Companies Charge Ahead With Lithium-Ion Battery Partnership

companies charge ahead with lithium ion battery partnership

Financial Times reports that Johnson Controls and Saft have joined forces to build a factory to produce lithium-ion batteries for automotive applications. The factory in Nersac, France will supply batteries to GM, Chrysler and Mecedes, amongst others. Initially, the new venture will be turning out about 5k battery packs per year, increasing production from then on as demand increases. The partnership also plans to produce batteries in Asia and other locations. Meanwhile, Toyota is making preparations with Panasonic to produce Li-Ion batteries for the Prius, while GM works with Continental and LG Chemical to develop batteries for the Volt, and Nissan partners with NEC for their electric car project in Israel. Anyone want to place a bet on how long it'll be before we're fretting over the lithium supply like we do crude oil?

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  • Virtual Insanity Virtual Insanity on Jan 31, 2008

    Tiberium people. Tiberium is the answer.

  • Robert Schwartz Robert Schwartz on Jan 31, 2008

    It would be far too sweet to see the environmentalist dream, the electric car, frustrated by the environmentalist own actions in closing mines.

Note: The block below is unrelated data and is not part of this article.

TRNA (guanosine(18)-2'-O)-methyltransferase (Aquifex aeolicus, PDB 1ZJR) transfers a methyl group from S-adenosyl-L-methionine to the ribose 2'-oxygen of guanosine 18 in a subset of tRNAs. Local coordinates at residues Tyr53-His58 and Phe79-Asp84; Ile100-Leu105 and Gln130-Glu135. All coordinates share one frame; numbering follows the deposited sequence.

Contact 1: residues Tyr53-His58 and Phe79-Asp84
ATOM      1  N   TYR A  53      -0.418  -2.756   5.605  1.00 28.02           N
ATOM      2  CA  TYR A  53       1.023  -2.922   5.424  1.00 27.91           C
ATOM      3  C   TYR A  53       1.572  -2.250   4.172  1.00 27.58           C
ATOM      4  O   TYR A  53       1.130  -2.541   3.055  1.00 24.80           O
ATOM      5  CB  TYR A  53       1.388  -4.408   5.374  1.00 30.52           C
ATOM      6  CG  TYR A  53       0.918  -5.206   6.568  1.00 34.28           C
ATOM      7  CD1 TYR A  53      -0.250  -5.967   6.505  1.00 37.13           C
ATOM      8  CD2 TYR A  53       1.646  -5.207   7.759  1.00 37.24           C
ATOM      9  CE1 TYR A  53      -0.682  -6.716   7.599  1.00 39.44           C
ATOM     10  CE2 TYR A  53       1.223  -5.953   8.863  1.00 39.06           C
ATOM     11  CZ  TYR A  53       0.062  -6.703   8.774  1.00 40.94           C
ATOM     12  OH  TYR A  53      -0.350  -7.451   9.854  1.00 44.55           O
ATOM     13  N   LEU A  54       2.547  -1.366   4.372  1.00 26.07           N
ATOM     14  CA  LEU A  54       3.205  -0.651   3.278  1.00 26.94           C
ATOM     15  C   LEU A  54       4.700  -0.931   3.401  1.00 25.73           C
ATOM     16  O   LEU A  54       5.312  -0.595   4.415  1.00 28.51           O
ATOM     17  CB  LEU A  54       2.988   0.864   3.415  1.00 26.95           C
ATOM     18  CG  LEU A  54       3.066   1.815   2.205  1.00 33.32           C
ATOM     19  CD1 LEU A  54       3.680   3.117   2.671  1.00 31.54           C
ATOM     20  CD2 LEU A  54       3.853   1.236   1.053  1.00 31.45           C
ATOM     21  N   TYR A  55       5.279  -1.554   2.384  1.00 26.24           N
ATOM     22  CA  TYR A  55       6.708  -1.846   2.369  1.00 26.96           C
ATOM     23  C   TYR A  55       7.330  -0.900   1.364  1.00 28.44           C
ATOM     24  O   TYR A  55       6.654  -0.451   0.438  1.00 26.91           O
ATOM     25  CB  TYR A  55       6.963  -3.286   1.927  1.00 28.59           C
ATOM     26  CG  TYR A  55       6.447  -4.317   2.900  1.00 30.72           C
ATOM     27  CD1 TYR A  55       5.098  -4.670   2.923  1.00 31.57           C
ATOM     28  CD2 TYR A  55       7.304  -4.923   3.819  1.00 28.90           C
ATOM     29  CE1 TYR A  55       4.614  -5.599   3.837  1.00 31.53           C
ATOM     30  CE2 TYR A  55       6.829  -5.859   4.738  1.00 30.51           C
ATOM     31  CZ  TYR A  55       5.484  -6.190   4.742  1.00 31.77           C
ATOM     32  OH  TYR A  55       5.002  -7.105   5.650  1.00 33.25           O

• Jolo Jolo on Jan 31, 2008

    Does it seem that the battery technology consortiums are the dotcoms of 2008? So many of them coming out of nowhere offering the car companies the latest in battery technology and the means to mass produce whatever package they are looking for. Someone's gonna get burnt. And it's gonna be the consumer (us folk) because whatever all those different companies come up with, sure as shootin there will be no standards and you won't be able to mix and match to suit your driving style. Beta versus VHS all over again; blu-ray vs hd-dvd, for those not old enough to remember.

  • EJ_San_Fran EJ_San_Fran on Feb 01, 2008

    Frank, Great question about lithium resources. We haven't even started yet and we're already worrying about the end of it. There is a lot of lithium in the world that can be produced cheaply. Good for millions or even a billion cars. And it's not coming from OPEC. Is there going to be a lithium cartel? I don't think so, because most lithium producing countries are well-behaved members of the world trade organization. That doesn't necessarily mean lithium will be cheap, though. What's the biggest cost of lithium batteries? It's not the raw material; it's the refining and manufacturing. I think we'll be okay with lithium till 2030. After that there may be a new generation of batteries. How about carbon nanotubes?

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